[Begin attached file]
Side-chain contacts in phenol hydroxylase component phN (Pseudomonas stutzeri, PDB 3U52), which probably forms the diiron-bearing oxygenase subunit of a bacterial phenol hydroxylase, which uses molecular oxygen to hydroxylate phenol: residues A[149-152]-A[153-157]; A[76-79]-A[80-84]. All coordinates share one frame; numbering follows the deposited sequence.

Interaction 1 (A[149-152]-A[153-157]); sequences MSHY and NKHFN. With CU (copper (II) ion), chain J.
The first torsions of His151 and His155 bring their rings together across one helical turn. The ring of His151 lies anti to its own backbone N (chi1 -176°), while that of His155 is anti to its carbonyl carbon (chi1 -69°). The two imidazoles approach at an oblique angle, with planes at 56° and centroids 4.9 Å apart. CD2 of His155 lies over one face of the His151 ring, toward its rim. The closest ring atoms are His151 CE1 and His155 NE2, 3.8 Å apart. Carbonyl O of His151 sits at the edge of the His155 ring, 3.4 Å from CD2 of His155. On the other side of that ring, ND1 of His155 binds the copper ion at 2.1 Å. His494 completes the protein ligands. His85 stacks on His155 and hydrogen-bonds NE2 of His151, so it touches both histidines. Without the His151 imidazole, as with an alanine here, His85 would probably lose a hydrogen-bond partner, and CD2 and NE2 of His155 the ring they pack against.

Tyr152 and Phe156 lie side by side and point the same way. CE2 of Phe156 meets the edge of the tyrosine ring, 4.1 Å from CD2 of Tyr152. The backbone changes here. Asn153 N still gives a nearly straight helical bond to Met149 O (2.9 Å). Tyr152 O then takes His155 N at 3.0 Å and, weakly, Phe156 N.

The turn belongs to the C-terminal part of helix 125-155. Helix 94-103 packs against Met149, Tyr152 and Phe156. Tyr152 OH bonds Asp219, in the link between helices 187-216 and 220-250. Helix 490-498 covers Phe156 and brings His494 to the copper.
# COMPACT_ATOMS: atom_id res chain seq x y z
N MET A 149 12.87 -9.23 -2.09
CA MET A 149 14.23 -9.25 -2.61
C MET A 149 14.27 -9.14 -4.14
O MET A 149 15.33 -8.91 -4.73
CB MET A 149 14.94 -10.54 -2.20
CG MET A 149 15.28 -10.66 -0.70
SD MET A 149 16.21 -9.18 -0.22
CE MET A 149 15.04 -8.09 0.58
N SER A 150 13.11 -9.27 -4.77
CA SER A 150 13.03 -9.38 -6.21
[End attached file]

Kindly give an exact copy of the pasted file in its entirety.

Side-chain contacts in phenol hydroxylase component phN (Pseudomonas stutzeri, PDB 3U52), which probably forms the diiron-bearing oxygenase subunit of a bacterial phenol hydroxylase, which uses molecular oxygen to hydroxylate phenol: residues A[149-152]-A[153-157]; A[76-79]-A[80-84]. All coordinates share one frame; numbering follows the deposited sequence.

Interaction 1 (A[149-152]-A[153-157]); sequences MSHY and NKHFN. With CU (copper (II) ion), chain J.
The first torsions of His151 and His155 bring their rings together across one helical turn. The ring of His151 lies anti to its own backbone N (chi1 -176°), while that of His155 is anti to its carbonyl carbon (chi1 -69°). The two imidazoles approach at an oblique angle, with planes at 56° and centroids 4.9 Å apart. CD2 of His155 lies over one face of the His151 ring, toward its rim. The closest ring atoms are His151 CE1 and His155 NE2, 3.8 Å apart. Carbonyl O of His151 sits at the edge of the His155 ring, 3.4 Å from CD2 of His155. On the other side of that ring, ND1 of His155 binds the copper ion at 2.1 Å. His494 completes the protein ligands. His85 stacks on His155 and hydrogen-bonds NE2 of His151, so it touches both histidines. Without the His151 imidazole, as with an alanine here, His85 would probably lose a hydrogen-bond partner, and CD2 and NE2 of His155 the ring they pack against.

Tyr152 and Phe156 lie side by side and point the same way. CE2 of Phe156 meets the edge of the tyrosine ring, 4.1 Å from CD2 of Tyr152. The backbone changes here. Asn153 N still gives a nearly straight helical bond to Met149 O (2.9 Å). Tyr152 O then takes His155 N at 3.0 Å and, weakly, Phe156 N.

The turn belongs to the C-terminal part of helix 125-155. Helix 94-103 packs against Met149, Tyr152 and Phe156. Tyr152 OH bonds Asp219, in the link between helices 187-216 and 220-250. Helix 490-498 covers Phe156 and brings His494 to the copper.
# COMPACT_ATOMS: atom_id res chain seq x y z
N MET A 149 12.87 -9.23 -2.09
CA MET A 149 14.23 -9.25 -2.61
C MET A 149 14.27 -9.14 -4.14
O MET A 149 15.33 -8.91 -4.73
CB MET A 149 14.94 -10.54 -2.20
CG MET A 149 15.28 -10.66 -0.70
SD MET A 149 16.21 -9.18 -0.22
CE MET A 149 15.04 -8.09 0.58
N SER A 150 13.11 -9.27 -4.77
CA SER A 150 13.03 -9.38 -6.21